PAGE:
John Stott powerfully summarizes, “In the ideal sermon it is the Word itself which speaks, or rather God in and through His Word.”12 With all the issues Christians are rightly concerned about today the issue that receives little focus but is arguably the most important is the recovery of authority in the pulpit. Faithful preachers do not merely talk abstractly about God in their sermons. Faithful preachers unapologetically communicate the voice of the chief Shepherd to his sheep through preaching (John 21:17, 1 Pet 5:2, 4). His sheep know his voice and live “by every word” that comes from his mouth (Matt 4:4, John 10:27). Only a man with a blood-earnest commitment to the word of God and its unique power belongs in the pulpit.
- John Woodhouse, “The Preacher and the Living Word,” in When God’s Voice is Heard: The Power of Preaching, ed. Christopher Green and David Jackman (Leicester: InterVarsity, 1995), 47.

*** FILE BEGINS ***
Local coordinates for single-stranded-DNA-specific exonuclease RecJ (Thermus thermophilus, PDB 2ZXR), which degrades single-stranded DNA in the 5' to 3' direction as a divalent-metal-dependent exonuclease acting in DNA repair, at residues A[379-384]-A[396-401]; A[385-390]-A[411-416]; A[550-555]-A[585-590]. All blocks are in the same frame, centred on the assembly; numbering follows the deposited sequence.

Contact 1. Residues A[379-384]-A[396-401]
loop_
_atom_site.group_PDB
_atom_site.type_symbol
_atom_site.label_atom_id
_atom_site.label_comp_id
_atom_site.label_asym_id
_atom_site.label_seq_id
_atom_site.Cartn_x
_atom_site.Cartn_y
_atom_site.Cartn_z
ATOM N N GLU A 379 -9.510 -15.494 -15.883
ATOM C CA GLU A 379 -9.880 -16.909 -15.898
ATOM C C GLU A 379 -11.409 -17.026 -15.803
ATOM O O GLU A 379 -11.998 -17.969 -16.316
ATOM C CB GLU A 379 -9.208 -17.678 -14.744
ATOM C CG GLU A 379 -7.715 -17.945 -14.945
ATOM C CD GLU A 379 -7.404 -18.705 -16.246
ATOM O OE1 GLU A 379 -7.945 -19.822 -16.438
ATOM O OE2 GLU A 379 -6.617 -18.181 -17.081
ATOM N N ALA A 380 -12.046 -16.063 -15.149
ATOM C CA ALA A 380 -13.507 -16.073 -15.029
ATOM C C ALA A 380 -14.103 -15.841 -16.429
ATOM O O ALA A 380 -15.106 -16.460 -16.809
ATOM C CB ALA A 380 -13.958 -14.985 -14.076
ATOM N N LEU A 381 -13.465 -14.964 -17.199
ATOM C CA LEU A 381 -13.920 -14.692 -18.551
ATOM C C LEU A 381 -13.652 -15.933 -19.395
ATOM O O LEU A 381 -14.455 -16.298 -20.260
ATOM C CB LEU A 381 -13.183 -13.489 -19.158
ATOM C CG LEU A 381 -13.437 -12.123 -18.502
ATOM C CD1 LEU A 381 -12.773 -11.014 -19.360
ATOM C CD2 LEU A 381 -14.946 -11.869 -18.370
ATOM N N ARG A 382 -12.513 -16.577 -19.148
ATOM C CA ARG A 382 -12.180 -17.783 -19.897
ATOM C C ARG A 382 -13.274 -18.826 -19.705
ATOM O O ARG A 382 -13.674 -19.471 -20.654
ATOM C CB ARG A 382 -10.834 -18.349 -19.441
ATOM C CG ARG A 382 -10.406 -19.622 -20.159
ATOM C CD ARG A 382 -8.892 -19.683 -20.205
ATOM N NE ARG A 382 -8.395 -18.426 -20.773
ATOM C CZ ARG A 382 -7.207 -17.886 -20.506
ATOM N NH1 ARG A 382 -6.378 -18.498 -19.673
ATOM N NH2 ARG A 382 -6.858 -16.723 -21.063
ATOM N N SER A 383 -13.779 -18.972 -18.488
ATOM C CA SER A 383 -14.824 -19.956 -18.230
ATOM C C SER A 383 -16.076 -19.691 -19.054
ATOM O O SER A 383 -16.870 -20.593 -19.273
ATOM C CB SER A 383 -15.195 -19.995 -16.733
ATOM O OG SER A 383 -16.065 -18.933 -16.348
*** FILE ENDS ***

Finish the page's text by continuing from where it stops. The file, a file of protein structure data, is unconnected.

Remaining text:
- Sidney Greidanus, Preaching Christ from Genesis: Foundations for Expository Sermons (Grand Rapids: Eerdmans, 2007), 55.
- John Frame, The Doctrine of the Word of God (Phillipsburg, NJ: P&R, 2010), 48.
- Timothy Ward, Words of Life: Scripture as the Living and Active Word of God (Downers Grove, IL: InterVarsity, 2009), 68.
- Hughes Oliphant Old, The Biblical Period, vol. 1 of The Reading and Preaching of the Scriptures in the Worship of the Christian Church (Grand Rapids: Eerdmans, 1998), 155.
- Vern S. Poythress, “The Supremacy of God in Interpretation” (classroom lecture notes, Westminster Theological Seminary, photocopy).